The cavity filling member embodying features of the invention preferably is enlarged or enlargeable at the treatment location to at least in part fill the body cavity. Preferably the cavity filling member is inflatable such as a balloon. An inner lumen is provided in the elongated shaft which is in fluid communication with the inflatable cavity filling member. The vacuum ports of a preferred device has vacuum ports proximal and or distal to the cavity filling member such as described in U.S. Pat. No. 6,923,754 and co-pending application Ser. No. 10/849,410 filed on May 19, 2004, both of which are assigned to the present assignee. Application of a vacuum within the inner lumen may also be employed to aspirate fluid in the cavity or other site through the one or more vacuum ports.

The elongated shaft of the device may have one or more additional inner lumens which are configured to lead one or more radiation shielding members to the treatment location.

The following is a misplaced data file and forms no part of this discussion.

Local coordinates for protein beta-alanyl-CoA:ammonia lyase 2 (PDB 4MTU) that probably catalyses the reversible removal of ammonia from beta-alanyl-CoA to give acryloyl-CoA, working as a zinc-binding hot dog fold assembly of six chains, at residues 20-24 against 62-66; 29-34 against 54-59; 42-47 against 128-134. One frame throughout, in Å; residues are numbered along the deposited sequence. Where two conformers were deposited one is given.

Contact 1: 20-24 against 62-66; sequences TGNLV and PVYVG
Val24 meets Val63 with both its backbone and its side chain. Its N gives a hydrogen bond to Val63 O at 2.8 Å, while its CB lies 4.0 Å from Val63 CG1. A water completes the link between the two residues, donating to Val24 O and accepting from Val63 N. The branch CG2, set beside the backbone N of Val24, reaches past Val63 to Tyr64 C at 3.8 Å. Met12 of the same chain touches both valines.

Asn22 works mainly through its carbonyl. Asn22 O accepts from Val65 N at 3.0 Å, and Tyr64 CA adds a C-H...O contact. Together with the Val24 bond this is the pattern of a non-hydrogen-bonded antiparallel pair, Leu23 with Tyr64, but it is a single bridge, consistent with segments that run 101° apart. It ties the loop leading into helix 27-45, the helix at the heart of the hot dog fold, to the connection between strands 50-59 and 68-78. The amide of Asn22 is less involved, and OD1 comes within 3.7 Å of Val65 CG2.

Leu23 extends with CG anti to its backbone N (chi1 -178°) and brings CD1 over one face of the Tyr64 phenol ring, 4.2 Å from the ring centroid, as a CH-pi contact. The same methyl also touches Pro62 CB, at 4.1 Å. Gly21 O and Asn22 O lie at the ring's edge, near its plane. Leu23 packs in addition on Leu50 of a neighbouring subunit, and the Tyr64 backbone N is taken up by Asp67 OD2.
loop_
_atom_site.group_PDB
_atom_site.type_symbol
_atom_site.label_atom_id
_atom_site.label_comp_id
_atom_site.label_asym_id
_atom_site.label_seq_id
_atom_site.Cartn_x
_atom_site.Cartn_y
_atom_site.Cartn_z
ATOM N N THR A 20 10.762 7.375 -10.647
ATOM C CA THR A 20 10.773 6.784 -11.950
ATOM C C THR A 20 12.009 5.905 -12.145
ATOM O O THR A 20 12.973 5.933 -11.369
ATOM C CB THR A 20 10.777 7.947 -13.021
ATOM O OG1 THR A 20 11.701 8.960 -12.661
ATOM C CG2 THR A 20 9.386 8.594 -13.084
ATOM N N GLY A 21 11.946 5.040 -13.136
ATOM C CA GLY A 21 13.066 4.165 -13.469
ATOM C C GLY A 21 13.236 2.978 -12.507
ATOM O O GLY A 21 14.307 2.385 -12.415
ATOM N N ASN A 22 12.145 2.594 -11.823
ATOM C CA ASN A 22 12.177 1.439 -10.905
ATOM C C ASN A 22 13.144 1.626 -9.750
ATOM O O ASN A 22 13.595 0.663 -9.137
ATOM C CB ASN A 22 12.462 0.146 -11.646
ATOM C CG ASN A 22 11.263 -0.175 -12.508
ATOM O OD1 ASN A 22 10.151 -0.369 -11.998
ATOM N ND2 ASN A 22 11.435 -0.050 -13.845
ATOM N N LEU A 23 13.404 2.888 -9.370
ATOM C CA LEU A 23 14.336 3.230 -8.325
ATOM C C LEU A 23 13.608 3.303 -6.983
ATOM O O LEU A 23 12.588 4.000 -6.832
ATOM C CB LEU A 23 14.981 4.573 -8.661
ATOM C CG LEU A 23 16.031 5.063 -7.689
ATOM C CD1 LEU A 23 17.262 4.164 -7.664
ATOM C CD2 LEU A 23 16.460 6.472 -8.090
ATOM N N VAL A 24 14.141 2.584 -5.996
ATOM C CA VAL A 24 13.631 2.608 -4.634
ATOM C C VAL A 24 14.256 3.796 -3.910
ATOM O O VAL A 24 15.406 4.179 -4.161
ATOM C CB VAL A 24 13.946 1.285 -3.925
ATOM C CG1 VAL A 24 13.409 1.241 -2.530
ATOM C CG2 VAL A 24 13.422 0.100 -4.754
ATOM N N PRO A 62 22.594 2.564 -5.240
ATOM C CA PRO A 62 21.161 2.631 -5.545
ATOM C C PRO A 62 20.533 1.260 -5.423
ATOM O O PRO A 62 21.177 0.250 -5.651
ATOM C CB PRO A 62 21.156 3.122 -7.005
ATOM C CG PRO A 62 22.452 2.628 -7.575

A method for treating a body cavity or other intracorporeal site of a patient include delivering a source for a treatment agent such as a radiation source to a body cavity or other site to treat the desired tissue defining or otherwise surrounding in part the cavity or site while minimizing damaging irradiation of healthy tissue defining or otherwise surrounding in part the cavity or site. More specifically, a method for treating a body cavity includes providing a device having a treatment location in a distal portion of the device with a radiation source configured to be deposited in the treatment location and a radiation shielding component partially encircling the treatment location and configured to control in part the emission of radiation emitted from the treatment location. The device is advanced within the patient until the distal portion of the device having the treatment location is disposed within the body cavity or other site and the radiation source is positioned within the treatment location. The radiation shielding component is positioned to shield portions of the body cavity or other site from radiation emitted from the radiation source.